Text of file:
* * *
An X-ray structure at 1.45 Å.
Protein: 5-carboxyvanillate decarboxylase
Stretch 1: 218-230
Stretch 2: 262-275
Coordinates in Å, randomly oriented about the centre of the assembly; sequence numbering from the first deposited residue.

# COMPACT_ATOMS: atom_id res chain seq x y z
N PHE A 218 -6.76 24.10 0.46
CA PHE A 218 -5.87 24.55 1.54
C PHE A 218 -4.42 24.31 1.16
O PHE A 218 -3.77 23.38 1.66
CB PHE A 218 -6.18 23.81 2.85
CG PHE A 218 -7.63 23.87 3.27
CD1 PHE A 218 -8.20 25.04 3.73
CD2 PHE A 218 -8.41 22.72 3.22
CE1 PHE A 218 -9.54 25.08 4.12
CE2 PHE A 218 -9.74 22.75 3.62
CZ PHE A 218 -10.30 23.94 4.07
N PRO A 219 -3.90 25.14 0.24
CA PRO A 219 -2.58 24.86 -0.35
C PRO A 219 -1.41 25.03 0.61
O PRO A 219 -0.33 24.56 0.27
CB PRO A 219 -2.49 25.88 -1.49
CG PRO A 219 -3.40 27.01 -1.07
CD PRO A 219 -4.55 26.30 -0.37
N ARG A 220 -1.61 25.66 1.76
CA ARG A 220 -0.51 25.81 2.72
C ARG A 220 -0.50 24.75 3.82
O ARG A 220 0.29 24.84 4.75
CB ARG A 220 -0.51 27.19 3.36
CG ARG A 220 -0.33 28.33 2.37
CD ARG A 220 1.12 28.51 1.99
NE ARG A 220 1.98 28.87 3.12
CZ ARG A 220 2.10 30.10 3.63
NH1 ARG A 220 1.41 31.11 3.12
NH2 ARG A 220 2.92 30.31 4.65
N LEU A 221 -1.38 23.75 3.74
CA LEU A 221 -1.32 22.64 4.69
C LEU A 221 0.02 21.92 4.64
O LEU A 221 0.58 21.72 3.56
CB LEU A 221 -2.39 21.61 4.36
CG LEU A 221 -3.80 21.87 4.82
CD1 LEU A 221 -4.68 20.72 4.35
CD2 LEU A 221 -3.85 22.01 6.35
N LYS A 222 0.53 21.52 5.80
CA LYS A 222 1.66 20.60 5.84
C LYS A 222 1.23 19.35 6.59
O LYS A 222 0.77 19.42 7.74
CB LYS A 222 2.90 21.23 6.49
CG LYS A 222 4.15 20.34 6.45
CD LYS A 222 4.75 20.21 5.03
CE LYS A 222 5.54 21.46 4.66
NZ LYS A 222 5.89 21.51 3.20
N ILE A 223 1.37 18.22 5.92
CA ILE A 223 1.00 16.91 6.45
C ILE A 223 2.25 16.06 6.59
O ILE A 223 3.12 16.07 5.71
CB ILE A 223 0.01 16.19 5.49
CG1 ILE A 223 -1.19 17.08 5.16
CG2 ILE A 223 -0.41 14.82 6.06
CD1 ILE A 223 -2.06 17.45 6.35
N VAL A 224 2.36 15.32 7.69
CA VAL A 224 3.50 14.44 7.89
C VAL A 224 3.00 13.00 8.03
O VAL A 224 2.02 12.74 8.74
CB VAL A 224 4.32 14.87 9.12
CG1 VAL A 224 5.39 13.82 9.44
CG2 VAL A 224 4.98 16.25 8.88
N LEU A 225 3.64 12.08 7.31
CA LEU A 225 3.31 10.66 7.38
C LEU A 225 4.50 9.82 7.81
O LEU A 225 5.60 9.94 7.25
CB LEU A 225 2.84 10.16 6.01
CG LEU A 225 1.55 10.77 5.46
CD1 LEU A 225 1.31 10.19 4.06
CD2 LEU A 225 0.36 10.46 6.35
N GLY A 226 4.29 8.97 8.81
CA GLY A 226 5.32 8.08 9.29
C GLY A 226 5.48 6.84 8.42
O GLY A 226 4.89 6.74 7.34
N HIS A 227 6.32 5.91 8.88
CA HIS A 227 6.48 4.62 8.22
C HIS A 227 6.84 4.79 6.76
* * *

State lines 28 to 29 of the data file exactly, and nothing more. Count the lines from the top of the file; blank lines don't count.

O ARG A 220 0.29 24.84 4.75
CB ARG A 220 -0.51 27.19 3.36